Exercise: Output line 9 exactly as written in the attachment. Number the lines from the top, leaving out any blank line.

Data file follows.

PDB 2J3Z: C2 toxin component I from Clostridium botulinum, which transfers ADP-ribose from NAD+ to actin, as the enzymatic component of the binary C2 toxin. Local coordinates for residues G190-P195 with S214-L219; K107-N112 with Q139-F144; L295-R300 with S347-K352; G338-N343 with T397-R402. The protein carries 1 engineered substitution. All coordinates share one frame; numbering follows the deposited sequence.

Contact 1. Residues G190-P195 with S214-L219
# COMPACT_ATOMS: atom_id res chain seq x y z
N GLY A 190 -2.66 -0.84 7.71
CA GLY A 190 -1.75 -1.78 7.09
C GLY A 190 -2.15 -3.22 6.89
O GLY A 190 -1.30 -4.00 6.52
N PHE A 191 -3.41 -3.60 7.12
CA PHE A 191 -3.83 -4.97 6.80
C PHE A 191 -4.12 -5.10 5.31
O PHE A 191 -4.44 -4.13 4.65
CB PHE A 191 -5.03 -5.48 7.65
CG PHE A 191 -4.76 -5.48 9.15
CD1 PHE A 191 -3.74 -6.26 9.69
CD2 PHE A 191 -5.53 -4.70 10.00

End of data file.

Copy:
CA PHE A 191 -3.83 -4.97 6.80